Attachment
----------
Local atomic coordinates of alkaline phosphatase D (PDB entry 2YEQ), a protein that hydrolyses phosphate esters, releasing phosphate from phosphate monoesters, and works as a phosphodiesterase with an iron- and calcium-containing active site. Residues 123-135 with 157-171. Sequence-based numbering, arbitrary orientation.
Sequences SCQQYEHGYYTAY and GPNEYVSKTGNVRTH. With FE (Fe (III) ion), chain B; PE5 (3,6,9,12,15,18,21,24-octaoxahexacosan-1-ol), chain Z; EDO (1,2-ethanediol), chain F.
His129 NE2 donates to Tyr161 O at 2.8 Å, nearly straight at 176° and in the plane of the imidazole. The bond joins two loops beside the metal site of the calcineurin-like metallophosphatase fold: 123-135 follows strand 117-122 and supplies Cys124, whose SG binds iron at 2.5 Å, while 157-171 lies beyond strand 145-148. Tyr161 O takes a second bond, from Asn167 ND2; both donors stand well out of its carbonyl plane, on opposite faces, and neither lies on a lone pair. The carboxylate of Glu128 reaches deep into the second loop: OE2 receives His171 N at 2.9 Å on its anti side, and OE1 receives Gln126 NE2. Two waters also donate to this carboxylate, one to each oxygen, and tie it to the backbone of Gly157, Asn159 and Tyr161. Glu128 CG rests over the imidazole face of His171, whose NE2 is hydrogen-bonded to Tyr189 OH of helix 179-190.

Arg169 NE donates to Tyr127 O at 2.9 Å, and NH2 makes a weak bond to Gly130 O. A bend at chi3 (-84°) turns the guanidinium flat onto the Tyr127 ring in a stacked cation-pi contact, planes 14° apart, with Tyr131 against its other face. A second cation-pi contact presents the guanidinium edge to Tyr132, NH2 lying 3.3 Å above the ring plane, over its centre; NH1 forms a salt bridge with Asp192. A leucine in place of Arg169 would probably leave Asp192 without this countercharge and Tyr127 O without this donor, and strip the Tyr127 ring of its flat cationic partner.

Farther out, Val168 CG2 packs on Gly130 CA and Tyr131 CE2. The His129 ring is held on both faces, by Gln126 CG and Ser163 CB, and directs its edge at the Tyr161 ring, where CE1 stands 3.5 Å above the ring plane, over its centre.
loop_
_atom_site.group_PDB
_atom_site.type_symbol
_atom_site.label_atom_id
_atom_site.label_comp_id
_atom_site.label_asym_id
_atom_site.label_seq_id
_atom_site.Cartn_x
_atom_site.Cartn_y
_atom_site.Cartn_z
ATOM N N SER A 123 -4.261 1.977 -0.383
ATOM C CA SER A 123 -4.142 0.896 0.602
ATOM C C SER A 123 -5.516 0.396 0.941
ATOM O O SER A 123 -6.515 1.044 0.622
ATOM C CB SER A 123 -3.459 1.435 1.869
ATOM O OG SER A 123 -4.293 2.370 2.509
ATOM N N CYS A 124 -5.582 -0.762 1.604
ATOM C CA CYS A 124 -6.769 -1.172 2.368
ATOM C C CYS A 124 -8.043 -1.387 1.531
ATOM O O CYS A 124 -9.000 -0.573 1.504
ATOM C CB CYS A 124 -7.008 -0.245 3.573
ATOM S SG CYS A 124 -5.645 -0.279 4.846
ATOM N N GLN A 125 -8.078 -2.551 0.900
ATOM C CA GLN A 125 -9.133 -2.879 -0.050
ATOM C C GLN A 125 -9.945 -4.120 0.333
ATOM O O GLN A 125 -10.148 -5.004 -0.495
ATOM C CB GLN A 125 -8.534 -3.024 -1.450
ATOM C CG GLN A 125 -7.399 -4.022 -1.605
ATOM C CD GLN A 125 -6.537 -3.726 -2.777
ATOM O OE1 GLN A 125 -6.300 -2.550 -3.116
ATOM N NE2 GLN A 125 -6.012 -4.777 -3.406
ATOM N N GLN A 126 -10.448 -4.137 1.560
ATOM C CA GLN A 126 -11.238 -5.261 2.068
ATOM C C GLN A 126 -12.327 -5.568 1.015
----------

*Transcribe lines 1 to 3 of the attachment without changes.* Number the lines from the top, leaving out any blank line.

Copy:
Local atomic coordinates of alkaline phosphatase D (PDB entry 2YEQ), a protein that hydrolyses phosphate esters, releasing phosphate from phosphate monoesters, and works as a phosphodiesterase with an iron- and calcium-containing active site. Residues 123-135 with 157-171. Sequence-based numbering, arbitrary orientation.
Sequences SCQQYEHGYYTAY and GPNEYVSKTGNVRTH. With FE (Fe (III) ion), chain B; PE5 (3,6,9,12,15,18,21,24-octaoxahexacosan-1-ol), chain Z; EDO (1,2-ethanediol), chain F.
His129 NE2 donates to Tyr161 O at 2.8 Å, nearly straight at 176° and in the plane of the imidazole. The bond joins two loops beside the metal site of the calcineurin-like metallophosphatase fold: 123-135 follows strand 117-122 and supplies Cys124, whose SG binds iron at 2.5 Å, while 157-171 lies beyond strand 145-148. Tyr161 O takes a second bond, from Asn167 ND2; both donors stand well out of its carbonyl plane, on opposite faces, and neither lies on a lone pair. The carboxylate of Glu128 reaches deep into the second loop: OE2 receives His171 N at 2.9 Å on its anti side, and OE1 receives Gln126 NE2. Two waters also donate to this carboxylate, one to each oxygen, and tie it to the backbone of Gly157, Asn159 and Tyr161. Glu128 CG rests over the imidazole face of His171, whose NE2 is hydrogen-bonded to Tyr189 OH of helix 179-190.